I can’t allow what I learned in English composition to disrupt the sound and rhythm of the narrative.

Elmore Leonard

The blog today is dedicated to my friend and brother Buddy.  Hard to find a better man.

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I have a childhood friend who took nine years to get his college degree.  He had just about every learning disability subsequently “known to man.”  After a successful career as a basketball coach, when in his 60’s he began acting without any study whatsoever.  He is currently in a sitcom that is in its second year of production.

I am dyslexic.  Reading never came easy to me.  Never had an English composition class.  Never considered myself a writer.  Now I write every day and my work is read from Malta to Palestine, from Finland to Ghana, Australia, India … and the list goes no.

How do you explain this?  Him?  Me?

Where does our ability to do what we never studied come from?  Simple and accurate answer: from life; that is, from a lived life.

He and I grew up together in a tough place and time, full of people, interesting people – living on the edge and invoking all the raw humanity and ingenuity to battle through each day, and being very funny about it all, and defiant and dismissive of institutions and the hierarchy that possessed those institutions and made “the rules.”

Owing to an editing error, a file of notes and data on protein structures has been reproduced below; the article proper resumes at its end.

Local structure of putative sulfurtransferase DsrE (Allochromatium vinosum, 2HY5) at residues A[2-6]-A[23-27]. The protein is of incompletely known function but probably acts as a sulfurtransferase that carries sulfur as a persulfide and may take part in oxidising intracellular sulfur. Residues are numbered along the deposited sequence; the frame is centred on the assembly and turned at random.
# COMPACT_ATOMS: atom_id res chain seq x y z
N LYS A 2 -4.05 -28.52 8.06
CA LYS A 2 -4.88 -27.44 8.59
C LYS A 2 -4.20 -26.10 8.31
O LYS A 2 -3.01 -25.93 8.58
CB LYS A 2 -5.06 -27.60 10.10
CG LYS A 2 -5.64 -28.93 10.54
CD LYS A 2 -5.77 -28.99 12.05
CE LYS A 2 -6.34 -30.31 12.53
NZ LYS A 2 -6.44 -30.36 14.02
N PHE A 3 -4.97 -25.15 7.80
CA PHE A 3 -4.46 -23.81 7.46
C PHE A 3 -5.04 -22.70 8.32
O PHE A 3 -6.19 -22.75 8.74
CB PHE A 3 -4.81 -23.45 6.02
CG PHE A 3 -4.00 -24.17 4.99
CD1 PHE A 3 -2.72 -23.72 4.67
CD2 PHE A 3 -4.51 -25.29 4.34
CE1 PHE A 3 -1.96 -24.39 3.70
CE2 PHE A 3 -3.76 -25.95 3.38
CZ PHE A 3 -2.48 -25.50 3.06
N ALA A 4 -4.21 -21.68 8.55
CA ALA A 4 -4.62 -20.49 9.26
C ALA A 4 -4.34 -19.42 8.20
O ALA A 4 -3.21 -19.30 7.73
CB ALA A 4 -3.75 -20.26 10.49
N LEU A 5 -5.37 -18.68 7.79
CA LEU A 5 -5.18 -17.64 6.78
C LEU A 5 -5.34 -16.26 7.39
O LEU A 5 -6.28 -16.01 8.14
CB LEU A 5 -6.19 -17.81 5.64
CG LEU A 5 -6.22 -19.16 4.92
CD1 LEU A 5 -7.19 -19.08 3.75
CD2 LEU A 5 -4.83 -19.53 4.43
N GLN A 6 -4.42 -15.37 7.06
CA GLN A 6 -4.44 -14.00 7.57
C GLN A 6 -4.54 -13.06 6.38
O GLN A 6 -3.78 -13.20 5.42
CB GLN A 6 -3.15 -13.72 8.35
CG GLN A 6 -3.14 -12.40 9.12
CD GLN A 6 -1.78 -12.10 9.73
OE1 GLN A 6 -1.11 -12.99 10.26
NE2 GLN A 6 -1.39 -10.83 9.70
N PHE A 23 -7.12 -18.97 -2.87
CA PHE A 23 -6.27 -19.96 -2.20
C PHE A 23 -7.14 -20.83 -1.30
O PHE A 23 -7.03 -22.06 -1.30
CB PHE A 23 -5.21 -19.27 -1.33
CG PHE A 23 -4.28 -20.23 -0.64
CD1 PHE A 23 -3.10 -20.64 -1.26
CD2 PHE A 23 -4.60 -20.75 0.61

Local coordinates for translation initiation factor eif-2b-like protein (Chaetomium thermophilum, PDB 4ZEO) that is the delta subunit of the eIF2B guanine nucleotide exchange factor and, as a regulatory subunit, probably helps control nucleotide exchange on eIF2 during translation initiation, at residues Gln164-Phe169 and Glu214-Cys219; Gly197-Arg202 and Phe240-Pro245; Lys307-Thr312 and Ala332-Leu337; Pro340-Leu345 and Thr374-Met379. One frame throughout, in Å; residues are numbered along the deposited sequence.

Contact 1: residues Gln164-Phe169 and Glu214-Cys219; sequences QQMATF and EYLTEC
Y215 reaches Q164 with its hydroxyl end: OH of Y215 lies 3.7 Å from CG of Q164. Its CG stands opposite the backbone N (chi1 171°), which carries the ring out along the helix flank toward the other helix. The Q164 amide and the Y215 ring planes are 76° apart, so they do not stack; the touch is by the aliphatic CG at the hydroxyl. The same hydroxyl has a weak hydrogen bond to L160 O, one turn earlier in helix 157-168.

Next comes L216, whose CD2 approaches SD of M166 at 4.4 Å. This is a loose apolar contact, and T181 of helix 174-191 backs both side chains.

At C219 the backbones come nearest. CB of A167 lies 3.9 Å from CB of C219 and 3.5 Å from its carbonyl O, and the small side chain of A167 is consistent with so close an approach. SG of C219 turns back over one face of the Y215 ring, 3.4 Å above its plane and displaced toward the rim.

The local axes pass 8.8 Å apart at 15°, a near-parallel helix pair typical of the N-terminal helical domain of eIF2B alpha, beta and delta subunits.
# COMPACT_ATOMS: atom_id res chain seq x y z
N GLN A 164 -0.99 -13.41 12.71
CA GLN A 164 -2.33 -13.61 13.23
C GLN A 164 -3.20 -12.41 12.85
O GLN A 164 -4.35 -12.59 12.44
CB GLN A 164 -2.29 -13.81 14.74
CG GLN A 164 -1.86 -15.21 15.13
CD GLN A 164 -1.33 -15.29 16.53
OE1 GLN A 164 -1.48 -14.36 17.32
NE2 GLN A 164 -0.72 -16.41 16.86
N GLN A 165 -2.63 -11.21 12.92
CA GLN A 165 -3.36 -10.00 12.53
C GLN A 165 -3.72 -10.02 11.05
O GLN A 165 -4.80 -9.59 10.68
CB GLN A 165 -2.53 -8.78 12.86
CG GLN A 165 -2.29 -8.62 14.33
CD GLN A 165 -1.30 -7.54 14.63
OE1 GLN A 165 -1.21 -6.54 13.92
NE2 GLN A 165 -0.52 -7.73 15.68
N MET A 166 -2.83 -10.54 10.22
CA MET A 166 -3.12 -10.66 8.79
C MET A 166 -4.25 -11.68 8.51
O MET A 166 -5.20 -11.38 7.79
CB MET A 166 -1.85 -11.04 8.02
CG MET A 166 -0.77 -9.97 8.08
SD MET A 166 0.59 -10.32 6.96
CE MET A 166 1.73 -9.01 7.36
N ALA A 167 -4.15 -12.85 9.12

We lived among real people and the narrative all around us.  We drank it in.  We marinated in it.  We absorbed it.  In short we lived what we had, lived all of it – excluded none of it.  

You might say, “So?”

My response: we lived the narrative we saw, and were a part of.  We let nothing disrupt the sound and the rhythm of that narrative and that is now within us, shaped us, grew us, is an integral part of us.

Living as we did brought life to us and us to life.  Accepting our narrative made us more fully human, gave us range and insight, dwarfed any fear that might been a hurdle.  Accepting our narrative gave us access to creativity – a natural ability to write and to act.  Accepting our narrative gave us something to say on the stage and the page.

Never disrupt the narrative.  Good things come from it.  Listen, feel it and depth comes, insight too, imagination as well – a way of capturing truths that elude others.  Living your narrative destroys walls, opens wide your life, your range of feeling and experience, places you closer to He who made all of this.

Art is the stored honey of the human soul, gathered on the wings of misery and travail.

Theodore Dreiser